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Charged Particles in Oncology

Methods ARTICLE

Front. Oncol., 25 January 2016 | https://doi.org/10.3389/fonc.2015.00305

Applications of High-Throughput Clonogenic Survival Assays in High-LET Particle Microbeams

  • 1Department of Oncology, Addenbrooke’s Hospital, University of Cambridge, Cambridge, UK
  • 2Manchester Academic Health Science Centre, Institute of Cancer Sciences, University of Manchester, The Christie NHS Foundations Trust, Manchester, UK
  • 3Centre for Biomedical Modelling and Analysis, University of Exeter, Exeter, UK
  • 4Ion Beam Centre, University of Surrey, Guildford, UK
  • 5Department of Microbial and Cellular Sciences, University of Surrey, Guildford, UK

Charged particle therapy is increasingly becoming a valuable tool in cancer treatment, mainly due to the favorable interaction of particle radiation with matter. Its application is still limited due, in part, to lack of data regarding the radiosensitivity of certain cell lines to this radiation type, especially to high-linear energy transfer (LET) particles. From the earliest days of radiation biology, the clonogenic survival assay has been used to provide radiation response data. This method produces reliable data but it is not optimized for high-throughput microbeam studies with high-LET radiation where high levels of cell killing lead to a very low probability of maintaining cells’ clonogenic potential. A new method, therefore, is proposed in this paper, which could potentially allow these experiments to be conducted in a high-throughput fashion. Cells are seeded in special polypropylene dishes and bright-field illumination provides cell visualization. Digital images are obtained and cell detection is applied based on corner detection, generating individual cell targets as x–y points. These points in the dish are then irradiated individually by a micron field size high-LET microbeam. Post-irradiation, time-lapse imaging follows cells’ response. All irradiated cells are tracked by linking trajectories in all time-frames, based on finding their nearest position. Cell divisions are detected based on cell appearance and individual cell temporary corner density. The number of divisions anticipated is low due to the high probability of cell killing from high-LET irradiation. Survival curves are produced based on cell’s capacity to divide at least four to five times. The process is repeated for a range of doses of radiation. Validation shows the efficiency of the proposed cell detection and tracking method in finding cell divisions.

Introduction

Charged particle therapy is increasingly becoming a valuable tool in cancer treatment, mainly due to the favorable interaction of particle radiation with matter: it maximizes the dose attributed to a specific depth of tissue by adjusting the beam energy and intensity, creating a peak of dose called Bragg peak (1). Although thousands of patients have been already treated with particle therapy during the last 60 years, uncertainties still limit the application of this treatment method. One of the limiting factors is the lack of correlation between the delivered dose of radiation and the biological output (2). Clinical trials boost the knowledge and experience in handling particle therapy situations but data are limited. However, working with high-throughput in vitro biological cell assays can provide valuable information regarding the interaction of single cells with charged particle radiation (3).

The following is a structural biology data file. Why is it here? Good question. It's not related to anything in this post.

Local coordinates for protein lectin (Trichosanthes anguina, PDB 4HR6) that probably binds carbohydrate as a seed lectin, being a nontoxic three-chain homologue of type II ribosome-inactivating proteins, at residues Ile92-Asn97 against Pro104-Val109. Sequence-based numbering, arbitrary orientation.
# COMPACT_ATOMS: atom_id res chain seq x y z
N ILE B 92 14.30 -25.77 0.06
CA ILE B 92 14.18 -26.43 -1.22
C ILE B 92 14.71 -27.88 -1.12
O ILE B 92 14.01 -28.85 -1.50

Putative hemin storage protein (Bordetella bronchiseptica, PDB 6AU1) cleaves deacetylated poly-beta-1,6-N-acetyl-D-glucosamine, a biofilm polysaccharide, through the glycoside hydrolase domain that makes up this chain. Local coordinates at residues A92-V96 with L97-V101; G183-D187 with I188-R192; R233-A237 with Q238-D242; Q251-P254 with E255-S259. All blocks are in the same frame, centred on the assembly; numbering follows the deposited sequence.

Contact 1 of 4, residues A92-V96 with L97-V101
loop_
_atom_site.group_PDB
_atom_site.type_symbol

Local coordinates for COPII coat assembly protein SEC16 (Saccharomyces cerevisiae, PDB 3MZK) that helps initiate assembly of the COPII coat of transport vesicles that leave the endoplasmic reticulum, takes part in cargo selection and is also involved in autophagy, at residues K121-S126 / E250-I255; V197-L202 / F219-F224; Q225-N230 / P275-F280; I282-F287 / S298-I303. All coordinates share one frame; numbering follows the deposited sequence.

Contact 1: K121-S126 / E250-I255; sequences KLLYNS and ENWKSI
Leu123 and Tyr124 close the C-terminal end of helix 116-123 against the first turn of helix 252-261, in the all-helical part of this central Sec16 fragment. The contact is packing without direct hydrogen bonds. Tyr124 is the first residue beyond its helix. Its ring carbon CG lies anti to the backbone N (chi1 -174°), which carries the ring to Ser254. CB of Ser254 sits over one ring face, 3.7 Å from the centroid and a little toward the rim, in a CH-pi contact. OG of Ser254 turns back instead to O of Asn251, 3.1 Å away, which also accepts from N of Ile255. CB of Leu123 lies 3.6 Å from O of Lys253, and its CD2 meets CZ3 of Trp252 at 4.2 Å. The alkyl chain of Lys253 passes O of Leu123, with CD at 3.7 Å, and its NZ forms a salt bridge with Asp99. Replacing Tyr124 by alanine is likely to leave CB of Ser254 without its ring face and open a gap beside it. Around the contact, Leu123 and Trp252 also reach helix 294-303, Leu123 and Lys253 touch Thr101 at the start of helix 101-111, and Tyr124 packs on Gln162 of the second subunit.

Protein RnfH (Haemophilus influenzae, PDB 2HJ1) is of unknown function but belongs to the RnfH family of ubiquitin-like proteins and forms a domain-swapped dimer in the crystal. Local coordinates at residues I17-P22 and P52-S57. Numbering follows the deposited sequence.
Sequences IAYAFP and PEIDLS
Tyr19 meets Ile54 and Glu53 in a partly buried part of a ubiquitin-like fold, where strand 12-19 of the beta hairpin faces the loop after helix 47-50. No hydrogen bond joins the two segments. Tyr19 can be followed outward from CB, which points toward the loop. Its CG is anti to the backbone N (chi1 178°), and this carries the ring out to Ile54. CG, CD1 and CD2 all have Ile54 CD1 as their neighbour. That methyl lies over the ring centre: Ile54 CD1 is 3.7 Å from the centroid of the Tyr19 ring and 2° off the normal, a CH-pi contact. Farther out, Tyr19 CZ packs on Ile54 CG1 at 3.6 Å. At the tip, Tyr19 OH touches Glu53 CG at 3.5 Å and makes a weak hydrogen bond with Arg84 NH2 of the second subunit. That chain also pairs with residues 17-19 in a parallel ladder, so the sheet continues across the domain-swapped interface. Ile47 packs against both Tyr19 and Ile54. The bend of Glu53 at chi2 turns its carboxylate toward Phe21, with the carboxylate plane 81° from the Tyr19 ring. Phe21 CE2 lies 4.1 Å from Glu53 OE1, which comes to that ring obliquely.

Clonogenic Survival Assay

Basic Principles

Cell radiosensitivity can be examined by performing a clonogenic survival assay in vitro. The clonogenic integrity post-irradiation is examined by the ability to divide and form colonies of at least 50 cells (4). The outcome is the correlation between deposited radiation dose and biological end-point investigated. The basic principles of this tool are well-manifested in the literature (4, 5); therefore, only a short overview will follow. Biological cells are seeded in a number of dishes and each dish is irradiated with a known type of radiation with different dose for every dish. One or more dishes are not irradiated (control dishes) and these are used to calculate the plating efficiency (PE). The ultimate goal of a clonogenic survival assay is the production of a graph in which the logarithmic survival fraction (SF) is correlated with the dose.

Radiobiological Models

Although different models have been proposed to describe the relation between cell SF and dose, the linear-quadratic (LQ) model is widely recognized although questioned over its universal fit. According to this model, the cell survival curve exhibits a linear decrease with dose for lower doses while it has a steeper fall-off for higher doses (i.e., quadratic), expressing a higher impact from high-dose radiation to cells. Eq. 1 provides the formula that correlates the dose with the SF:

SF=e(αDβD2)

where α (Gy−1) and β (Gy−2) are the cell radiosensitivity parameters (6), specific for a particular experiment and cell type. The ratio α/β gives the dose (Gy) where both components, linear and quadratic, have equal contribution to cell survival.

Nevertheless, at low doses, data are not reliable due to low cell killing probability and survival rates are generated through extrapolation toward zero-dose (7). However, mammalian cells’ increased radiosensitivity in very low doses (<10 cGy) result in enhanced cell killing (8, 9) and, hence, an Induced-Repair term has been suggested to correct for the adverse cell response in low doses; Eq. 1 becomes Eq. 2: